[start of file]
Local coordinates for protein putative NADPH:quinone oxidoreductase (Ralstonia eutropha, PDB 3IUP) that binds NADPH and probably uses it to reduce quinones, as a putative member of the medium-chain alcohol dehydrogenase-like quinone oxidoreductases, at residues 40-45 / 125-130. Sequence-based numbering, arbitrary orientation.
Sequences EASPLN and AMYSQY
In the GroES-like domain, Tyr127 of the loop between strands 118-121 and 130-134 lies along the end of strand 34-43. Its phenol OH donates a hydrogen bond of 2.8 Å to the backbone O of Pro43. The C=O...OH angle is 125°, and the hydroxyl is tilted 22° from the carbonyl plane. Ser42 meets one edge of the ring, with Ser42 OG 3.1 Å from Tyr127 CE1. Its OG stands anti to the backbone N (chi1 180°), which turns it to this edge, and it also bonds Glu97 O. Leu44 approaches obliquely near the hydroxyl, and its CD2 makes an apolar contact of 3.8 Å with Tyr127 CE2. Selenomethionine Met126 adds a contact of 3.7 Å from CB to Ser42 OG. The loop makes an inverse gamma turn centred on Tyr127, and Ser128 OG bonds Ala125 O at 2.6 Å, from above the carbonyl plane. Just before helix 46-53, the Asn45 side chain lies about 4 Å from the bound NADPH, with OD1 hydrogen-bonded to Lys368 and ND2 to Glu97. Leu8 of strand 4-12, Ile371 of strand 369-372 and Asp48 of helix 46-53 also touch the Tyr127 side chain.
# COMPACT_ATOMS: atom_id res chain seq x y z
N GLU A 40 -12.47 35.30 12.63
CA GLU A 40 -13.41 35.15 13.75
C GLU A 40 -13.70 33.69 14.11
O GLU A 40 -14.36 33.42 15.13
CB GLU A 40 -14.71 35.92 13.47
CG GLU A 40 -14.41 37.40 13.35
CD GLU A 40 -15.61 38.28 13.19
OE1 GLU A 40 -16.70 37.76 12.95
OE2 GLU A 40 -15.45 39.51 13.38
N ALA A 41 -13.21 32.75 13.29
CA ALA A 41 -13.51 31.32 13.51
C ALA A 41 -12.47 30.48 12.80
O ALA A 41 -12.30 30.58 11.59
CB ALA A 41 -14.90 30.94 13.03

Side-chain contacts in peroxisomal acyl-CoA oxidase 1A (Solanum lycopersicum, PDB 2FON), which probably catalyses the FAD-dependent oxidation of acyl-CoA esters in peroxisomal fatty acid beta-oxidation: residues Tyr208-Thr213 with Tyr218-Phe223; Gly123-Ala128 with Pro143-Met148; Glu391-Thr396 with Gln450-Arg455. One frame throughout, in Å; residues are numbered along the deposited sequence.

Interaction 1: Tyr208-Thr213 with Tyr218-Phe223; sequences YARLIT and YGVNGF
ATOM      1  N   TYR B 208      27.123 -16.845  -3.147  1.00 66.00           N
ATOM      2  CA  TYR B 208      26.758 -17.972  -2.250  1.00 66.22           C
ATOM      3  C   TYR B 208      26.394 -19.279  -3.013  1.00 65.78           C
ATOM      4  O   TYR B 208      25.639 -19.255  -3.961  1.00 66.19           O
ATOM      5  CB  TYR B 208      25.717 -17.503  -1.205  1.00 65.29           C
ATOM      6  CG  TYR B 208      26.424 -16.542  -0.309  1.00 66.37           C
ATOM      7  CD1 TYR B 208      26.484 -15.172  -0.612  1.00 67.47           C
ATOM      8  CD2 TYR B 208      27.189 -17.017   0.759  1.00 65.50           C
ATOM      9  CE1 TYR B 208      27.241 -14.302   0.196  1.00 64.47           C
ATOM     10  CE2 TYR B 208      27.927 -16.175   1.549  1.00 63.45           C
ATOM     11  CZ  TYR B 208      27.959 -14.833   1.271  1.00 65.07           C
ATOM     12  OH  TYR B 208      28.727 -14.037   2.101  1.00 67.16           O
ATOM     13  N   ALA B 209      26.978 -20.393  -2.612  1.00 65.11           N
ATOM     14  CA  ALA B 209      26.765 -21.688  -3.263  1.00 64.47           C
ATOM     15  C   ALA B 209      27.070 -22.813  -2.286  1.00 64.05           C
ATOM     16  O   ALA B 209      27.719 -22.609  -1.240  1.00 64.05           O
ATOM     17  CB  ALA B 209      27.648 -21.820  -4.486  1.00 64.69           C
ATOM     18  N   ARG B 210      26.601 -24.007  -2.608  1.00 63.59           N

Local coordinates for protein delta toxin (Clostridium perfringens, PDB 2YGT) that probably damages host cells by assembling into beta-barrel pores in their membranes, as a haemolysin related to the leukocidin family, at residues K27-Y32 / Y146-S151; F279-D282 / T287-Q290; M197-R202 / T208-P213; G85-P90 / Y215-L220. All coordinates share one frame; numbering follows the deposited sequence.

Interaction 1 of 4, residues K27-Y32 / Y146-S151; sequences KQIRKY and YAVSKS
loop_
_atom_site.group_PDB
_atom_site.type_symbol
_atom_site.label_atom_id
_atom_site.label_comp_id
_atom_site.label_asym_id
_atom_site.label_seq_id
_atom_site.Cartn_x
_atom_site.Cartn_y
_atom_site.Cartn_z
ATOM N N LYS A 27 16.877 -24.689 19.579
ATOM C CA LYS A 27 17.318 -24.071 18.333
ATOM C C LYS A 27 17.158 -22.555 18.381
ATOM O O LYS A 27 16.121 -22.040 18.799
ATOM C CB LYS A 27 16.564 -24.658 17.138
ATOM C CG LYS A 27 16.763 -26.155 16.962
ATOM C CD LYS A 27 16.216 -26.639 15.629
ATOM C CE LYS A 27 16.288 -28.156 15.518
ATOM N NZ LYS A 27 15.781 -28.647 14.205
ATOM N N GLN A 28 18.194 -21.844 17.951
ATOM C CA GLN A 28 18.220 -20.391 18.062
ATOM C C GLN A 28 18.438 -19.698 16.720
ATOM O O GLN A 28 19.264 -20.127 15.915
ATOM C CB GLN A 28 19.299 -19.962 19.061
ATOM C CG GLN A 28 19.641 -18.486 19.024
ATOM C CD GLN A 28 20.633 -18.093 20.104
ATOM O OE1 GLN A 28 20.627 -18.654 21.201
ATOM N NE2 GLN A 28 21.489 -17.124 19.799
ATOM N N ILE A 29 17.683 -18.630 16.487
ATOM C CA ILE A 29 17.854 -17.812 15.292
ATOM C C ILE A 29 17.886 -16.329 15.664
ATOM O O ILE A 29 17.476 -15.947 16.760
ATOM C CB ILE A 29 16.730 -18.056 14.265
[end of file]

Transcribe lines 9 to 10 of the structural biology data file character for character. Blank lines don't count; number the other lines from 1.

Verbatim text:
CB GLU A 40 -14.71 35.92 13.47
CG GLU A 40 -14.41 37.40 13.35